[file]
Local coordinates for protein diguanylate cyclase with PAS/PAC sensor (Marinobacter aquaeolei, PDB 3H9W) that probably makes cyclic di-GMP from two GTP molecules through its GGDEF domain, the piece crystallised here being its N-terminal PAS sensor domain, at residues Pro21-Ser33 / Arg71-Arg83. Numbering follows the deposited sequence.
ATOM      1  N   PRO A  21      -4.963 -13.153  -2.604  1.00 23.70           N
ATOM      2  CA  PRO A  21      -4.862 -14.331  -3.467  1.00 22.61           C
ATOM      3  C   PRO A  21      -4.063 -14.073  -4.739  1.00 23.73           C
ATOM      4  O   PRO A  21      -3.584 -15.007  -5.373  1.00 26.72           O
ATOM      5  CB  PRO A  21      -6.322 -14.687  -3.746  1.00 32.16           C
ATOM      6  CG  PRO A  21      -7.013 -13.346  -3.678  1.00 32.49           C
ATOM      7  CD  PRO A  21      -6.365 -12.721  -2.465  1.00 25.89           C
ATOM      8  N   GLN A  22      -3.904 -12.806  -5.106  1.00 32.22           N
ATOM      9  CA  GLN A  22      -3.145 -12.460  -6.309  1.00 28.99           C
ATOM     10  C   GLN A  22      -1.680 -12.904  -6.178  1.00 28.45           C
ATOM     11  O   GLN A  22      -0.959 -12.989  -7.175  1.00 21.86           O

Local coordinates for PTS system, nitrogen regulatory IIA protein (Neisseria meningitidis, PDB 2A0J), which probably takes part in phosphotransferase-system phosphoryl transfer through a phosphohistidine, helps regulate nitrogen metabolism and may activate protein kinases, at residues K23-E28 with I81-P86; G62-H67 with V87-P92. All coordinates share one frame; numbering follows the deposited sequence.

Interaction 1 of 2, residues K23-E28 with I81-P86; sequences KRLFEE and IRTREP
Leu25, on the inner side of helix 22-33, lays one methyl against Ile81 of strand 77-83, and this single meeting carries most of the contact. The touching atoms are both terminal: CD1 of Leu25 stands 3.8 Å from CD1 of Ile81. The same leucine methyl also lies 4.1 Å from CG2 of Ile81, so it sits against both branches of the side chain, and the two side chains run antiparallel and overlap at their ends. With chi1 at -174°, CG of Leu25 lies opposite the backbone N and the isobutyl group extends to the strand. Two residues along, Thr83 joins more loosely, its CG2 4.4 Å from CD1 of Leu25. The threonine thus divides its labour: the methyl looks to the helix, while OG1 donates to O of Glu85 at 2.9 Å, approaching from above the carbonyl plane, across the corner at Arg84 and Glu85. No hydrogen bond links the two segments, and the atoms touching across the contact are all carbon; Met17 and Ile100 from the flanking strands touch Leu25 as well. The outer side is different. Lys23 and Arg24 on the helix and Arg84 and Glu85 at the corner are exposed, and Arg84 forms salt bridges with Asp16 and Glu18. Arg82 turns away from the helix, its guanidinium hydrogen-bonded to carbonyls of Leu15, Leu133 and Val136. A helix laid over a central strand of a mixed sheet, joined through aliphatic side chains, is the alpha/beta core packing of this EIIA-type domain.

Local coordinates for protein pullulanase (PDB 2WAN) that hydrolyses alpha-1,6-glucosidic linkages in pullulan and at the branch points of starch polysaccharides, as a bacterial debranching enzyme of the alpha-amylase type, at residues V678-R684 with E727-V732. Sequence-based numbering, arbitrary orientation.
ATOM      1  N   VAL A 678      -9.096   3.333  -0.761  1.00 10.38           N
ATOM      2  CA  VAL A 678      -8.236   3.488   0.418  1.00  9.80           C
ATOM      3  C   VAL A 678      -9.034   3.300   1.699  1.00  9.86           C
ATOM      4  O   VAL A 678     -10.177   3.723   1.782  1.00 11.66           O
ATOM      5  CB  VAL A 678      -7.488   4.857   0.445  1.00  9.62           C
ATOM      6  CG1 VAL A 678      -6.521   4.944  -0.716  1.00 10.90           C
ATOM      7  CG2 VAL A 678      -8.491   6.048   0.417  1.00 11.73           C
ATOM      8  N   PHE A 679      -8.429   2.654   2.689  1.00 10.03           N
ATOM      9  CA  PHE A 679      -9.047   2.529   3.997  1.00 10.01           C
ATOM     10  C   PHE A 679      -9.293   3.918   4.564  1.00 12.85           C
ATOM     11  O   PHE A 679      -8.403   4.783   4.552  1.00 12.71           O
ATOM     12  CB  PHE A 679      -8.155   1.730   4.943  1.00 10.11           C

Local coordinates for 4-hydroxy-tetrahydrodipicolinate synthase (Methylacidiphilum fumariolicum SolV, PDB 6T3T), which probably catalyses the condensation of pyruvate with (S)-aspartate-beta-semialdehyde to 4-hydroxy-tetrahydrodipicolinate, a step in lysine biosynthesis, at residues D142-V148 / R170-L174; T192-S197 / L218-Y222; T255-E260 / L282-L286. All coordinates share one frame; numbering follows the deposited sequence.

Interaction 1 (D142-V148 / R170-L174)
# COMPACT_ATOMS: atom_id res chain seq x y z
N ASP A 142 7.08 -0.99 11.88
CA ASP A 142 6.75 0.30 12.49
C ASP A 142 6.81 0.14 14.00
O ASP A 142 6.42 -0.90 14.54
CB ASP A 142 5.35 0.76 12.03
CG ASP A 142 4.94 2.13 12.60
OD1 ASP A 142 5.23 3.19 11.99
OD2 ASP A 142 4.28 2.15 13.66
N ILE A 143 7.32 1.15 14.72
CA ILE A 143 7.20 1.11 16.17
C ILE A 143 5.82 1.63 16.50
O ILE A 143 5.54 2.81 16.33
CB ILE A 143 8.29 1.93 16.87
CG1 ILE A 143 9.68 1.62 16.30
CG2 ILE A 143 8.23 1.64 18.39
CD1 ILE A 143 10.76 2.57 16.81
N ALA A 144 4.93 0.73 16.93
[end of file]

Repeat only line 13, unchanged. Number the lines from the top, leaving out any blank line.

Local coordinates for PTS system, nitrogen regulatory IIA protein (Neisseria meningitidis, PDB 2A0J), which probably takes part in phosphotransferase-system phosphoryl transfer through a phosphohistidine, helps regulate nitrogen metabolism and may activate protein kinases, at residues K23-E28 with I81-P86; G62-H67 with V87-P92. All coordinates share one frame; numbering follows the deposited sequence.